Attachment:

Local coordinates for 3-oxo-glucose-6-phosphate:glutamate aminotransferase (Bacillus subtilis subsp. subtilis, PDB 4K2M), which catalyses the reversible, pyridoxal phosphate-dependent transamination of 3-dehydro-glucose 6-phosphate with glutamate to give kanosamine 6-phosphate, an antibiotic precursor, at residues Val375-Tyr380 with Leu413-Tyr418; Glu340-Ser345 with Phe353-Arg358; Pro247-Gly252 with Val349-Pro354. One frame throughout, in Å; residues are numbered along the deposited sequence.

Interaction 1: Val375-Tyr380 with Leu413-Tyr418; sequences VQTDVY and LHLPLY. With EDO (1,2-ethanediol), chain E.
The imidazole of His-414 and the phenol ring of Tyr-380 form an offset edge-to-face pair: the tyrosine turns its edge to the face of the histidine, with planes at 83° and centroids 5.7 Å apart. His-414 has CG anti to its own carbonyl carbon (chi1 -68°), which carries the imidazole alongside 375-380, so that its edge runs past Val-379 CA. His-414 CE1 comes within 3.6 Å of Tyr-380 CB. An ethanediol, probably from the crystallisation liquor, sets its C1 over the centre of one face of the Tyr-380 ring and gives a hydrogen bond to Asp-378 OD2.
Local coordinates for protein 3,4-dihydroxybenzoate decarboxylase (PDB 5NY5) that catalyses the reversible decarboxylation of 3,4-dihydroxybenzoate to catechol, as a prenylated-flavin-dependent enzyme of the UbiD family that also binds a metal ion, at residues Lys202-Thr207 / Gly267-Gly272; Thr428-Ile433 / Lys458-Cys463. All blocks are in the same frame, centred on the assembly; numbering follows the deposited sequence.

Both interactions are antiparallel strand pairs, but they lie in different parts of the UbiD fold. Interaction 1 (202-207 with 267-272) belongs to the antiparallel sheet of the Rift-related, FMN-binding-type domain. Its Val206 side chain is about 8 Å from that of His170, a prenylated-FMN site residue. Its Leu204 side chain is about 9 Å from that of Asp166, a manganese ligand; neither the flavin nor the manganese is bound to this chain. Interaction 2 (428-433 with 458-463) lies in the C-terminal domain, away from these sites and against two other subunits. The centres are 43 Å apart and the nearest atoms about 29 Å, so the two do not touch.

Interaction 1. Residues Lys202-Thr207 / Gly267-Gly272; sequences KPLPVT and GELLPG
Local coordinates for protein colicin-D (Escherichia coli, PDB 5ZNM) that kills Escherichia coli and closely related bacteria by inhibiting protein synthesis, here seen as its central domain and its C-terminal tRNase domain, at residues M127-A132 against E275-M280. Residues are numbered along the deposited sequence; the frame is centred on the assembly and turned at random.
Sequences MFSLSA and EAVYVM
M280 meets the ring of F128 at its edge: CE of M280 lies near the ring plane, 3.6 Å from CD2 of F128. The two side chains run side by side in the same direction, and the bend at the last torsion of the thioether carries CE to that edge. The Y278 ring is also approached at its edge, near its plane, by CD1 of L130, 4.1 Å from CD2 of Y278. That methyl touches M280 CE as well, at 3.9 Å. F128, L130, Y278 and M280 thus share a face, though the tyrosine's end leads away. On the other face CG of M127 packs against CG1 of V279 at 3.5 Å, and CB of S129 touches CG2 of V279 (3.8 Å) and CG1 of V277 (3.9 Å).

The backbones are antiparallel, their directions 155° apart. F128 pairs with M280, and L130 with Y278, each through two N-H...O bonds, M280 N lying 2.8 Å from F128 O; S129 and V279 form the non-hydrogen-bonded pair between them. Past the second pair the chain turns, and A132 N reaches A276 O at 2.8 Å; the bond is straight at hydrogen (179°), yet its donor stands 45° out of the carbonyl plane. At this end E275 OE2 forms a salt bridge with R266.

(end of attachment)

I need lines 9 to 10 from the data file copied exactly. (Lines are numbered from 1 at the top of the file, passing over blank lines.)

M280 meets the ring of F128 at its edge: CE of M280 lies near the ring plane, 3.6 Å from CD2 of F128. The two side chains run side by side in the same direction, and the bend at the last torsion of the thioether carries CE to that edge. The Y278 ring is also approached at its edge, near its plane, by CD1 of L130, 4.1 Å from CD2 of Y278. That methyl touches M280 CE as well, at 3.9 Å. F128, L130, Y278 and M280 thus share a face, though the tyrosine's end leads away. On the other face CG of M127 packs against CG1 of V279 at 3.5 Å, and CB of S129 touches CG2 of V279 (3.8 Å) and CG1 of V277 (3.9 Å).

The backbones are antiparallel, their directions 155° apart. F128 pairs with M280, and L130 with Y278, each through two N-H...O bonds, M280 N lying 2.8 Å from F128 O; S129 and V279 form the non-hydrogen-bonded pair between them. Past the second pair the chain turns, and A132 N reaches A276 O at 2.8 Å; the bond is straight at hydrogen (179°), yet its donor stands 45° out of the carbonyl plane. At this end E275 OE2 forms a salt bridge with R266.